Endurance athletes who train and race frequently may experience a high rate of unusual heart rhythms called arrhythmia, found a new study on cross-country skiers. Arrhythmia, which are often harmless, can sometimes lead to strokes and other serious problems.
Experts remain unsure what to make of the results. Exercise is known to prolong lifespan and to improve all sorts of measures of health, including the heart. And certain kinds of arrhythmia, a type of flutter called atrial fibrillation, are very common.
Still, the study suggests there may be a point at which a lot of training becomes too much. At the very least, serious athletes should be aware of the potential for their hearts to behave strangely.
"People who are exercising a lot should probably learn how to identify the symptoms of atrial fibrillation and seek counseling if they get it," said Johan Sundström, a cardiovascular epidemiologist at Uppsala University. Irregular pulse, shortness of breath or excessive fatigue are a few symptoms.
Sundström emphasized that exercise is essential for overall health and that the vast majority of people would do well to get more of it, not less.
"I would be worried if people thought cross-country skiing, for example, to be dangerous. That would be an unlucky headline," he said. "We're looking at extreme amounts of training. Most people need to get off the couch and exercise a little bit."
Exercise has long been associated with a boost in health, including lower risks of heart disease. Heavy training can change the structure of the heart, making it bigger and adding extra connective tissue.
Those adaptations help the heart pump blood more efficiently. But some small studies have also shown evidence of higher rates of arrhythmia in serious athletes, opening up lots of questions.
Does exercise, for example, cause the heart to develop irregular rhythms, or do people who are prone to arrhythmia end up becoming athletes? And are there certain kinds of sports or types of training that have the biggest effects?
In the biggest study yet on the subject, Sundström and colleagues studied participants of the Vasaloppet, an annual cross-country ski race in Sweden that covers 90 kilometers (56 miles). Each year, the race attracts about 15,000 participants, who range from casual skiers to extremely dedicated athletes.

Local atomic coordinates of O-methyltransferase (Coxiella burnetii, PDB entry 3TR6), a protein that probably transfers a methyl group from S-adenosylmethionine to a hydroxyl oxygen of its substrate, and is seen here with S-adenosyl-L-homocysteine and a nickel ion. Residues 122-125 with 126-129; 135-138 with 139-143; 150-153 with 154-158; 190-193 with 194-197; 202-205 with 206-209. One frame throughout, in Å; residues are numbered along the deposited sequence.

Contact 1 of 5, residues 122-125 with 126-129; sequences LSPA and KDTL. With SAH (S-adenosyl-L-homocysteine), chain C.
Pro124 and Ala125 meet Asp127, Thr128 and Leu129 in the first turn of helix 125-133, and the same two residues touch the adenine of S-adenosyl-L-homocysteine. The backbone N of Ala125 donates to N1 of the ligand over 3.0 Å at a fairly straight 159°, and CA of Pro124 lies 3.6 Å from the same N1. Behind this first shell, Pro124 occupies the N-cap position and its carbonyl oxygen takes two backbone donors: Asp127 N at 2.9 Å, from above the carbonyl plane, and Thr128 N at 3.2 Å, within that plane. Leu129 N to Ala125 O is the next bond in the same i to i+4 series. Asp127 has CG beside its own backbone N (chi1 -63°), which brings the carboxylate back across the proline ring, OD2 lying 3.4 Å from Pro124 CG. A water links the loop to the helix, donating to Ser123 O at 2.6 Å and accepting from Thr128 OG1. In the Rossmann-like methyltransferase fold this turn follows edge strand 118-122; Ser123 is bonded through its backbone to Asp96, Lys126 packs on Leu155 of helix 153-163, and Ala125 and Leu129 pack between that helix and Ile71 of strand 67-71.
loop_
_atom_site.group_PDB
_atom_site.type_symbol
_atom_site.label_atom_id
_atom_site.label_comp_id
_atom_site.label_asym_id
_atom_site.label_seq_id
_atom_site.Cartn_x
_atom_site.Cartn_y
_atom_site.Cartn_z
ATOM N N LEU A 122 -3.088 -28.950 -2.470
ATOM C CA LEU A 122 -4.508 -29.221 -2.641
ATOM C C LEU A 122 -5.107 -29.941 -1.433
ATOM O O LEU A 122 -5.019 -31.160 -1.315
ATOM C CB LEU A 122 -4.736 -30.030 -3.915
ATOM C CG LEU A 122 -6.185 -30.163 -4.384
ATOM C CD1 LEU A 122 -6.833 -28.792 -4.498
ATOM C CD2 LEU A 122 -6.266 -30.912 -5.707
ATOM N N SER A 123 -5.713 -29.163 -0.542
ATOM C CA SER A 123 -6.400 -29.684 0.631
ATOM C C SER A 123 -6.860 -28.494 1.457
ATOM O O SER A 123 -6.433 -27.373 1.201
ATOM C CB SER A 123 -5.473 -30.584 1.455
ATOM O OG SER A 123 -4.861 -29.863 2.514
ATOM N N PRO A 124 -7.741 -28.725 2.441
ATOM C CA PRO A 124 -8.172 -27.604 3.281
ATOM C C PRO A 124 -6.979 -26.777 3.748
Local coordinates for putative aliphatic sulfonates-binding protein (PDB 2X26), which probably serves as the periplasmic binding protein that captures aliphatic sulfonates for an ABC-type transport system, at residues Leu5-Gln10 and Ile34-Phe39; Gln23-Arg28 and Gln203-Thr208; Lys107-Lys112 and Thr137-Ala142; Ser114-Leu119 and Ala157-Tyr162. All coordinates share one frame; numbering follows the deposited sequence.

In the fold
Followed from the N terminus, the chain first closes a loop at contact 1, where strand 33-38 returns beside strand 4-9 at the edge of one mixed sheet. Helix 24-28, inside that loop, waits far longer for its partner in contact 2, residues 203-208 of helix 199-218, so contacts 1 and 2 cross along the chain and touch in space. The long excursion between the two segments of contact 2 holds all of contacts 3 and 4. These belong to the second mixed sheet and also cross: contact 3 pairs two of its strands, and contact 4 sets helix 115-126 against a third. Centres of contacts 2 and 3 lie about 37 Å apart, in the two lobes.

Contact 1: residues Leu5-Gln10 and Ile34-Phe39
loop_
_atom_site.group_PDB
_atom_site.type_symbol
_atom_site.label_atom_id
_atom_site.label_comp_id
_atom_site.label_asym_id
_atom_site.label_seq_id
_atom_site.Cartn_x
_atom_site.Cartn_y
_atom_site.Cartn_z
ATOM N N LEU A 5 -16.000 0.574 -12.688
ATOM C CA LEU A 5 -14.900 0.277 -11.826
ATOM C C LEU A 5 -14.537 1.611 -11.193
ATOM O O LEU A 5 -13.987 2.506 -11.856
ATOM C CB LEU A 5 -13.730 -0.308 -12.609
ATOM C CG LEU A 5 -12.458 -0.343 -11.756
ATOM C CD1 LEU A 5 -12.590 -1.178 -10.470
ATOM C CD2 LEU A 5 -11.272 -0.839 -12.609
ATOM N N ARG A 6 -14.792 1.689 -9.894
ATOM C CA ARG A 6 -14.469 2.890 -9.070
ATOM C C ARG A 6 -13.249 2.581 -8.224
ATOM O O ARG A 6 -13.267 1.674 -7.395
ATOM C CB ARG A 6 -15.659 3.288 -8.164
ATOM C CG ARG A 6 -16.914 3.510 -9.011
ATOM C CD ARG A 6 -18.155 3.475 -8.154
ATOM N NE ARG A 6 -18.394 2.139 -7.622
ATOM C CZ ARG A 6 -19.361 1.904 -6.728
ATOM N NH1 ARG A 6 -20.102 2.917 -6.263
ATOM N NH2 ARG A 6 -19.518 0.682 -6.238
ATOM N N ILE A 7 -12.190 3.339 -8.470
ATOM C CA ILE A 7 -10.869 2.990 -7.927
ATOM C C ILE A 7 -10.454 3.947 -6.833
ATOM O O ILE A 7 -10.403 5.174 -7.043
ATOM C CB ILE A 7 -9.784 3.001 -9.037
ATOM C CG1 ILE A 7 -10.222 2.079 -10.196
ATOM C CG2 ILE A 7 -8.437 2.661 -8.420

Previous research has shown that people who ski the Vasaloppet are healthier than the general population and have a mortality rate that is half that of less athletic people. Still, because the race includes such a wide range of athletes, it also offered a good opportunity to study the effects of extreme athleticism on arrhythmias.
To investigate, the researchers looked at data from a decade's worth of races. They rated the skiers' fitness level based on how close they finished to the winning time and how many times they had previously competed in the race. Then they looked at national health records to see how often participants ended up in the hospital for arrhythmia problems.
People who had done seven or more Vasaloppets were nearly 30 percent more likely to end up seeking help for arrhythmias compared to people who had only done the race once, the researchers reported last week at a meeting of the European Society of Cardiology in Paris.
And skiers who finished close to the winning time were 37 percent more likely to be hospitalized for arrhythmias than were people who finished in more than double the winning time. The researchers made sure to take into account age, income and other factors so that they were looking only at speed and experience.
The link between fitness and arrhythmias were strongest for athletes who were younger than 45. And the vast majority of arrhythmias fell into two groups: Atrial fibrillation -- a fast, irregular rhythm, and bradyarrhythmias, a particularly slow rhythm. Neither type is among the most dangerous.
Another study presented at the same meeting, Sundström said, found that people who were most physically active had a higher risk of being prescribed a medication for atrial fibrillation.
Despite the new evidence, plenty of research shows that even extreme exercise offers far more benefits than risks to the heart, said Benjamin Levine, a cardiovascular physiologist at the University of Texas Southwest Medical Center and Texas Health Presbyterian in Dallas.
In his research, he said, he has found little difference between the hearts of elite Master's athletes, who have spent a lifetime training intensely, and healthy people who are decades younger.
"There are dramatic positive changes, both cellularly and structurally," Levine said. "High-intensity exercise is good, and we are even starting to use it for patients with heart disease."
For staying healthy, Levine recommended working out four or five days a week, with one interval session a week and a couple days of strength training.
"That's sufficient to preserve a lot of youthful cardiovascular function, and it keeps the risk of dying from cardiovascular disease as low as you can get from that strategy," he said. "That's a prescription for life."